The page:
a global hint for the namespace. Finally, it generates fresh
prefixes of the form <code>ns%%n%%</code> where <code>%%n%%</code>
is an integer.

For instance, consider the expression:
</p>

<sample>
print_xml (namespace "A" in &lt;a>[])
</sample>

<p>
As there is no available name the prefix URI "A", CDuce generates
a fresh prefix and produces the following XML documents:
</p>

<sample>
&lt;ns1:a xmlns:ns1="A"/>
</sample>

<p>
Now consider this expression:
</p>

<sample>
print_xml (namespace p = "A" in &lt;p:a>[])
</sample>

<p>CDuce produces:</p>

<sample>
&lt;p:a xmlns:p="A"/>
</sample>

<p>
In this case, the prefix binding for the namespace "A" is not
in the scope of <code>print_xml</code>, but the name <code>p</code>
is available as a global hint. Finally, consider:
</p>

<sample>
namespace q = "A" in print_xml (namespace p = "A" in &lt;p:a>[])
</sample>

<p>
Here, the prefix <code>q</code> is available in the scope of
the <code>print_xml</code>. So it is used in priority:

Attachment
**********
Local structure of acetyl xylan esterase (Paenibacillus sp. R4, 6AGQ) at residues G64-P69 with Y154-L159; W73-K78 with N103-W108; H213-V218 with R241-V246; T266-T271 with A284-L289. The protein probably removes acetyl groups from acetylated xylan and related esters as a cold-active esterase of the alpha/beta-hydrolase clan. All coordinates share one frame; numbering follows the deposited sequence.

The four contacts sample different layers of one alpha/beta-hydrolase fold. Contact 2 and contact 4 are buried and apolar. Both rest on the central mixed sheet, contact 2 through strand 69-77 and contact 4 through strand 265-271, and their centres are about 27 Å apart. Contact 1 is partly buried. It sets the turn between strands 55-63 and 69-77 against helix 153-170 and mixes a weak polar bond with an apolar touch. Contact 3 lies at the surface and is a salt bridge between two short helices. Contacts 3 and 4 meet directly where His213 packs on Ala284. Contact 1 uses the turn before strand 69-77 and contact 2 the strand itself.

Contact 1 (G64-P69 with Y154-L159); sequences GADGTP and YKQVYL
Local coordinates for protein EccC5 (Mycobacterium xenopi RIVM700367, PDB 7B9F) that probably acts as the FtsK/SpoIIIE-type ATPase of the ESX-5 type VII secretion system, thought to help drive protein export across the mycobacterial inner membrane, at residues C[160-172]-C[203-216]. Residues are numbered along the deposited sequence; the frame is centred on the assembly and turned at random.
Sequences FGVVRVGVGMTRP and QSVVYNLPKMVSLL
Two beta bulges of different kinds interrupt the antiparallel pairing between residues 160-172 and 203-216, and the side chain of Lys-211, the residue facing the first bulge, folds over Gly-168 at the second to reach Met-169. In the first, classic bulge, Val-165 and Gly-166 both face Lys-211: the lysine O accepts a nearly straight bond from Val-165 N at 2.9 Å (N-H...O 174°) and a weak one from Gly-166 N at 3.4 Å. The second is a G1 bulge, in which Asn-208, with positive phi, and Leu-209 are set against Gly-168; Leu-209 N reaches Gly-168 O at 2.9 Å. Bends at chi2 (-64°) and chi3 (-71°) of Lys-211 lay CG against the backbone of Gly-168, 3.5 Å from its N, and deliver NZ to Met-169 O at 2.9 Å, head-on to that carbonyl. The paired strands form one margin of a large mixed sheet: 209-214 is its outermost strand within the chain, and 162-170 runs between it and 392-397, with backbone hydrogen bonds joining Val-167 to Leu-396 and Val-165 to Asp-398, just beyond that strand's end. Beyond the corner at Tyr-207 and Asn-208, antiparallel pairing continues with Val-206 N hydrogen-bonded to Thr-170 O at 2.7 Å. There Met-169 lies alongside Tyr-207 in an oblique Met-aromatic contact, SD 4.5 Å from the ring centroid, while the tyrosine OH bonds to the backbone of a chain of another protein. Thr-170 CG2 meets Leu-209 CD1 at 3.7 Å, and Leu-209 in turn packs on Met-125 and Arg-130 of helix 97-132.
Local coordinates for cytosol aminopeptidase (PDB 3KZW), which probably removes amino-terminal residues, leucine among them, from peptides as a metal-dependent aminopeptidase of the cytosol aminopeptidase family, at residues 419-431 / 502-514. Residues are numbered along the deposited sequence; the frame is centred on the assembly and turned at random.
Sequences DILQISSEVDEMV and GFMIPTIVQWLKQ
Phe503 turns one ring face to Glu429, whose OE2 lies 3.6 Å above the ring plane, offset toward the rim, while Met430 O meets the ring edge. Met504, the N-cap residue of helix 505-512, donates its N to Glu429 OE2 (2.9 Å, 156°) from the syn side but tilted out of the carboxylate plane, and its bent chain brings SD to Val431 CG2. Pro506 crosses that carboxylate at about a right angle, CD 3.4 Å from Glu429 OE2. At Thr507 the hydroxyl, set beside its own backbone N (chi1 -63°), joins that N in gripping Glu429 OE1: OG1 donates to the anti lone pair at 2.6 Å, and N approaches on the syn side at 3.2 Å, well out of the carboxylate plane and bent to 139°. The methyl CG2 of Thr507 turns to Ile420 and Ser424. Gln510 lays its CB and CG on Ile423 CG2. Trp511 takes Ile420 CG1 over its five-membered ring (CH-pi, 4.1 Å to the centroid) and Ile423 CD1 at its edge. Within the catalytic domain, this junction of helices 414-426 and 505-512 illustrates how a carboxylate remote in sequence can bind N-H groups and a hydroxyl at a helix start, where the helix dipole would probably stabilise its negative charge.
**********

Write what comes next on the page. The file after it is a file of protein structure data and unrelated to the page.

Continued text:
</p>

<sample>
&lt;q:a xmlns:q="A"/>
</sample>

<p>
As a final example, consider the following expression:
</p>

<sample>
print_xml (namespace p ="A" in &lt;p:a>[ (namespace p = "B" in &lt;p:a>[]) ])
</sample>

<p>
A single name <code>p</code> is available for both namespaces
"A" and "B". CDuce choses to assign it to "A", and it generates
a fresh name for "B", so as to produce:
</p>

<sample>
&lt;p:a xmlns:ns1="B" xmlns:p="A">&lt;ns1:a/>&lt;/p:a>
</sample>

<p>
Note that the fresh names are ``local'' to an application of
<code>print_xml</code>. Several application of <code>print_xml</code>
will re-use the same names <code>ns1, ns2</code>, ...
</p>

</box>

<box title="Pretty-printing of XML values and types" link="pretty">

<p>
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The CDuce interpreter and toplevel use an algorithm similar
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to the one mentioned in the previous section to pretty-print
CDuce values and types that involve namespace.